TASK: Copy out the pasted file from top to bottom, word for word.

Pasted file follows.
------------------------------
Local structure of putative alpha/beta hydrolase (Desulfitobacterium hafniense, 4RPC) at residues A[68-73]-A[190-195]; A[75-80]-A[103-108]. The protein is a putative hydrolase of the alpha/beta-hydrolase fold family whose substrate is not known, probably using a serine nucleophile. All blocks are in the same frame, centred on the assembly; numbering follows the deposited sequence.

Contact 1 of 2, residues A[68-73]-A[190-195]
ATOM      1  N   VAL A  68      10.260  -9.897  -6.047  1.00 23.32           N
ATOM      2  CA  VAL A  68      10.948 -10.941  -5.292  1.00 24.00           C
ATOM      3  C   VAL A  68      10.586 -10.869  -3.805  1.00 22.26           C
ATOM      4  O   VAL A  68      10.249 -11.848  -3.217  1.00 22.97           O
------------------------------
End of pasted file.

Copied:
Local structure of putative alpha/beta hydrolase (Desulfitobacterium hafniense, 4RPC) at residues A[68-73]-A[190-195]; A[75-80]-A[103-108]. The protein is a putative hydrolase of the alpha/beta-hydrolase fold family whose substrate is not known, probably using a serine nucleophile. All blocks are in the same frame, centred on the assembly; numbering follows the deposited sequence.

Contact 1 of 2, residues A[68-73]-A[190-195]
ATOM      1  N   VAL A  68      10.260  -9.897  -6.047  1.00 23.32           N
ATOM      2  CA  VAL A  68      10.948 -10.941  -5.292  1.00 24.00           C
ATOM      3  C   VAL A  68      10.586 -10.869  -3.805  1.00 22.26           C
ATOM      4  O   VAL A  68      10.249 -11.848  -3.217  1.00 22.97           O